We’ve seen it all on the cop shows: that moment when a police officer or detective cuffs a suspect and “reads them their rights.” Even if you’ve never stepped foot in a courtroom or police station, you know these rights include the right to remain silent and the right to an attorney. If you’re thinking it seems a little late for the person to get the assistance of their attorney when they are already in handcuffs and under arrest, you are onto something (although anytime a suspect finally obtains an attorney is a good thing for that person’s interests).
One of the most common reasons that a person can end up going straight from the office conference room to the criminal courthouse is when a company suspects that person has engaged in embezzlement. The crime of embezzlement is essentially taking property that does not belong to you but which you have been granted custody over for your own use. Thus, company insiders such as CEOs, CFOs, managers, account representatives, and even secretaries can often find themselves at the wrong end of pointed questions from inside the company regarding use of company funds and property.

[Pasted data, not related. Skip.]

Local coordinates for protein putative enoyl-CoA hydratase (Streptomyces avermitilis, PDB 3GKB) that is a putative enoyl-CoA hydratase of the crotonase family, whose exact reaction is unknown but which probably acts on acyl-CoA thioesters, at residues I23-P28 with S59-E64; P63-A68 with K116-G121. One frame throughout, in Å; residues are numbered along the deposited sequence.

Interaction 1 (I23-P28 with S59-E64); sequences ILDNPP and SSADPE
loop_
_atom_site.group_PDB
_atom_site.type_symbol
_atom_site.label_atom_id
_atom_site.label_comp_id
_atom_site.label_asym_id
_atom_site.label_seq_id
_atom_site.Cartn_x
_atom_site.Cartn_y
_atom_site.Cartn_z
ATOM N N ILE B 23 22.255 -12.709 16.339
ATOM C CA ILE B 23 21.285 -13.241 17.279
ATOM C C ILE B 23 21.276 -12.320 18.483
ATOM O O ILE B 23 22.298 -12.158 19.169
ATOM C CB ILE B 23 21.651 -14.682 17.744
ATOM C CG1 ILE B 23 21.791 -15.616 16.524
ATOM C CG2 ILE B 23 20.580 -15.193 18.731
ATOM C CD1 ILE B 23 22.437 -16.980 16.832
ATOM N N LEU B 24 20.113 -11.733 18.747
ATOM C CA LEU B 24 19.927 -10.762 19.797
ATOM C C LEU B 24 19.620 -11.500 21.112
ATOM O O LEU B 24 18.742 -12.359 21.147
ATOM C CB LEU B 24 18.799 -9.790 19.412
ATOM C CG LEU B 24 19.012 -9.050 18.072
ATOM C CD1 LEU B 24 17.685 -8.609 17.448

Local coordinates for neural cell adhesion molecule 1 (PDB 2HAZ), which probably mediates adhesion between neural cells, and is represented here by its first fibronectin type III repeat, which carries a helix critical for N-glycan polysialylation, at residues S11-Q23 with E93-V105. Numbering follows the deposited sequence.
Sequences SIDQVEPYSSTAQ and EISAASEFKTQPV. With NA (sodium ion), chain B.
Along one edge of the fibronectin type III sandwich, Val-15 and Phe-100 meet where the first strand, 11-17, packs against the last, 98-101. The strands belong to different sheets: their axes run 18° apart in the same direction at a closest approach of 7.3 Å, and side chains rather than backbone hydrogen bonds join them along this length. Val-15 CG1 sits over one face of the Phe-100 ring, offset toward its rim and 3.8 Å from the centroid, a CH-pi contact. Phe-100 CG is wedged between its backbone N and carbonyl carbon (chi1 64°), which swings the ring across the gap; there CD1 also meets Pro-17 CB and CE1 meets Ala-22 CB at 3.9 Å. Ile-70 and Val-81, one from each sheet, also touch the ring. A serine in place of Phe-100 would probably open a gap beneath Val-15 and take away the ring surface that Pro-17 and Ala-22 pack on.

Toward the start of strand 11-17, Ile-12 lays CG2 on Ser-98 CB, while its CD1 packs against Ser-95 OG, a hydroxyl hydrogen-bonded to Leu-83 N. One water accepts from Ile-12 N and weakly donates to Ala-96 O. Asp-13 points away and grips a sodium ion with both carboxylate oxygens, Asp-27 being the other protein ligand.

Tax season can be a stressful time of year, especially for independent contractors and business owners who are not W-2 employees, and are thus responsible for paying their own taxes. A high tax bill can deplete or even exceed the amount of cash on hand, and simply figuring out what exactly is owed and what deductions are allowable can be a headache unto itself. Both the IRS and the Oklahoma Tax Commission have strategies and protocols to detect underpayment and nonpayment of tax liability, and many individuals and businesses live in fear of a federal or state tax audit. And when the tax authorities do come calling, one question that often arises is whether a person who has failed to pay the appropriate taxes can be sentenced to jail.